National Mental Health Month
May is National Mental Health Month, a time when many groups and organizations strive to raise awareness of the struggles faced by those with mental health conditions. In spite of the fact that as many as one in every five adults in the United States have some form of mental health problem, there is still a great deal of stigma and shame attached to being diagnosed with mental illness.
Because of the stigma, far too many people avoid asking for help with mental health problems, and the consequences of lack of treatment can be severe. The only way to remove the stigma is to take action to change society’s perceptions of people who are diagnosed with mental health conditions.
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Who is Affected by Mental Illness?
According to the National Alliance on Mental Illness (NAMI), over 43 million Americans experience mental health problems in any given year. Over 9 million adults in the U.S. have mental illness that is serious enough to interfere with their day-to-day lives, causing them to be unable to work or to function normally.
Adults that are affected by mental illness may be diagnosed with depression, anxiety disorders, bipolar disorder, schizophrenia, borderline personality disorder or many other conditions. People who have mental illness often isolate from others or begin misusing alcohol and other substances as a method of controlling unpleasant emotions.
How Does Mental Illness Affect Society?
When mental illness is not treated or is undertreated, it impacts not just the individual but also his or her family and society at large. As many as two out of every 10 state prisoners have a recent history of a mental health condition. Percentages are even higher for those in the juvenile justice system.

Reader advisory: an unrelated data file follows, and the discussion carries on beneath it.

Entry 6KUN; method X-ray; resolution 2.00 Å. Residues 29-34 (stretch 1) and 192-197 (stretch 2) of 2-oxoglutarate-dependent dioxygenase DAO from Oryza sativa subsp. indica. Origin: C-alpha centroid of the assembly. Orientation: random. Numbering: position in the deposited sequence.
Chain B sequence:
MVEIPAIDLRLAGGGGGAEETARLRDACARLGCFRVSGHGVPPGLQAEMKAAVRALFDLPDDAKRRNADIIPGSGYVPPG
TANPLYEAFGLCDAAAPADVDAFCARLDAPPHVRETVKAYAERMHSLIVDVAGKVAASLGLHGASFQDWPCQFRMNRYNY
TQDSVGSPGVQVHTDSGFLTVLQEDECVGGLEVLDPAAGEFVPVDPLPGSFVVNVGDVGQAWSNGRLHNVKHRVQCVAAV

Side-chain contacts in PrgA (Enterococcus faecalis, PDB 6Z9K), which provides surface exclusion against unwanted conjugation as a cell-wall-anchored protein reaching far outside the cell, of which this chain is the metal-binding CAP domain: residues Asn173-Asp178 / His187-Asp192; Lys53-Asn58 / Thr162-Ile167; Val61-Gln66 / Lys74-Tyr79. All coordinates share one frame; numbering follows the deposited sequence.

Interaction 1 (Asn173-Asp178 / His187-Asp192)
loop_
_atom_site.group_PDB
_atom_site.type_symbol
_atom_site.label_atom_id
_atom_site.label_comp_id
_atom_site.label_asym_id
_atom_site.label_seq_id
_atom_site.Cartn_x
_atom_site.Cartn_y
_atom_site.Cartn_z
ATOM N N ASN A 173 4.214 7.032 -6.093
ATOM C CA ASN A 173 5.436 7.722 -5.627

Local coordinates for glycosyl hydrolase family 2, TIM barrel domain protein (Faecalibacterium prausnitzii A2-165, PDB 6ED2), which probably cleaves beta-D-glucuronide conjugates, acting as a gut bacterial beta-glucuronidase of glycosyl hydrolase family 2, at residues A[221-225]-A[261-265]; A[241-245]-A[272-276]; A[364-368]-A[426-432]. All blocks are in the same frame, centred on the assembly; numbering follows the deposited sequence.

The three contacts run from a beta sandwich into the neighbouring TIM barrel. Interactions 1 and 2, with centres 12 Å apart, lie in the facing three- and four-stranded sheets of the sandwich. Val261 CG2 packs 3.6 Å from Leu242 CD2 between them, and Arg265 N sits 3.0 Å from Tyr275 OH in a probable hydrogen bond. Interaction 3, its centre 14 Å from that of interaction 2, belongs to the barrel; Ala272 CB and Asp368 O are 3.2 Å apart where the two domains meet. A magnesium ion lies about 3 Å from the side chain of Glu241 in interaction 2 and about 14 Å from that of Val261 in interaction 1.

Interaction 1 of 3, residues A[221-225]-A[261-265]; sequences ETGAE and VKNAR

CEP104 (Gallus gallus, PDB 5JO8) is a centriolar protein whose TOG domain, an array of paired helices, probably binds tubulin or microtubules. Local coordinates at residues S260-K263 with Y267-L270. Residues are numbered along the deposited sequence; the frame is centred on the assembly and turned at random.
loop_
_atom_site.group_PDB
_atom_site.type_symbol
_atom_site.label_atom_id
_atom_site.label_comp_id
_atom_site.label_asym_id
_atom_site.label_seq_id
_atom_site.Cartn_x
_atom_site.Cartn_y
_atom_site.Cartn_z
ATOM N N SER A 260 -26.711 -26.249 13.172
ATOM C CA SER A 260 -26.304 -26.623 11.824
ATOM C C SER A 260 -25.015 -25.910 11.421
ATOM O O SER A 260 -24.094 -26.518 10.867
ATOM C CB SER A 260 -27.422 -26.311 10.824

Less than half of those with a mental health condition actually receive treatment for their condition. Many of those with serious mental illnesses who are not being treated at all end up in homeless shelters because, without treatment, they become unemployable. They may be victimized or treated abusively by others, or they may turn to substance use in an effort to self-medicate.
Consequences of Lack of Treatment for Mental Health Problems
Untreated mental illness can lead to chronic physical illness or the manifestation of physical symptoms, including pain. A person who is experiencing severe depression or anxiety may be unable to work, resulting in poverty. A person who is experiencing poverty may not have the resources to get medical help.
When mental illness isn’t diagnosed or treated correctly, people often experience a rapid decline in their mental health and their ability to function. Symptoms of mental illness aren’t going to just go away. They can lead to incarceration and to suicidal tendencies. Nine out of 10 people who commit suicide have some form of mental illness.
People with mental illness need others to be supportive and to advocate on their behalf. National Mental Health Month aims to increase knowledge and awareness of the different ways mental health problems impact individuals and our society. It is possible to cure stigma, which prevents people from getting the help that they need.
During the month of May, NAMI and other organizations that advocate for people with mental illness will promote the theme of curing stigma. They will work toward educating the public and advocating for policies that support people who have mental health problems and their families.
Join the movement toward cure of stigma. Those who struggle with mental illness are not so different from those who struggle with physical illness. They deserve to be treated with compassion and understanding and to be supported in their efforts to get help.
If you or a loved on are struggling with a mental illness, please call us at (855) 409-0204 Now or submit the form below for more information about our treatment programs.
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Since 2004, Lori has worked with the behavioral health treatment community to bring awareness about mental health disorders and evidence-based treatments. Lori strives to help people better understand mental illness and provide support to those needing help and their families. As a mental health advocate, Lori works to be a voice for those suffering from borderline personality disorder, depression, anxiety, trauma, or any other disorder.